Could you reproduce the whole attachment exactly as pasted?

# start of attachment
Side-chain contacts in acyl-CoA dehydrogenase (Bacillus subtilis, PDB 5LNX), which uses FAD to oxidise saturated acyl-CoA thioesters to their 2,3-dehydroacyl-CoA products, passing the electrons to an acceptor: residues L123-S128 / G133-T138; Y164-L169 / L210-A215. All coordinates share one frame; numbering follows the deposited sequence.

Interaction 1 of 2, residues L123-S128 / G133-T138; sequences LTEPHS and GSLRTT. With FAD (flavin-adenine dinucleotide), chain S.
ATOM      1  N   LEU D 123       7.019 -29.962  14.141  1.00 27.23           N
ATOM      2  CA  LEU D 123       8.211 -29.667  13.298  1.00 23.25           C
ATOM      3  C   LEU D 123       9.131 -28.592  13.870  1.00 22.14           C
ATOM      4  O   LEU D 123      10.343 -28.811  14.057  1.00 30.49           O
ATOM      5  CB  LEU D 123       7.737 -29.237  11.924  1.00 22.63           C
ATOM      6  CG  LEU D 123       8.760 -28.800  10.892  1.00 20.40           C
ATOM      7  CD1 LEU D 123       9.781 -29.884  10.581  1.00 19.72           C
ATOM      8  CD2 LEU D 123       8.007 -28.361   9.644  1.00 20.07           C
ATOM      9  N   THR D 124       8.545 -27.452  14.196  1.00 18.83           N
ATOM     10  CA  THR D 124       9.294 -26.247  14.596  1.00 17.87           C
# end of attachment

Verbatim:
Side-chain contacts in acyl-CoA dehydrogenase (Bacillus subtilis, PDB 5LNX), which uses FAD to oxidise saturated acyl-CoA thioesters to their 2,3-dehydroacyl-CoA products, passing the electrons to an acceptor: residues L123-S128 / G133-T138; Y164-L169 / L210-A215. All coordinates share one frame; numbering follows the deposited sequence.

Interaction 1 of 2, residues L123-S128 / G133-T138; sequences LTEPHS and GSLRTT. With FAD (flavin-adenine dinucleotide), chain S.
ATOM      1  N   LEU D 123       7.019 -29.962  14.141  1.00 27.23           N
ATOM      2  CA  LEU D 123       8.211 -29.667  13.298  1.00 23.25           C
ATOM      3  C   LEU D 123       9.131 -28.592  13.870  1.00 22.14           C
ATOM      4  O   LEU D 123      10.343 -28.811  14.057  1.00 30.49           O
ATOM      5  CB  LEU D 123       7.737 -29.237  11.924  1.00 22.63           C
ATOM      6  CG  LEU D 123       8.760 -28.800  10.892  1.00 20.40           C
ATOM      7  CD1 LEU D 123       9.781 -29.884  10.581  1.00 19.72           C
ATOM      8  CD2 LEU D 123       8.007 -28.361   9.644  1.00 20.07           C
ATOM      9  N   THR D 124       8.545 -27.452  14.196  1.00 18.83           N
ATOM     10  CA  THR D 124       9.294 -26.247  14.596  1.00 17.87           C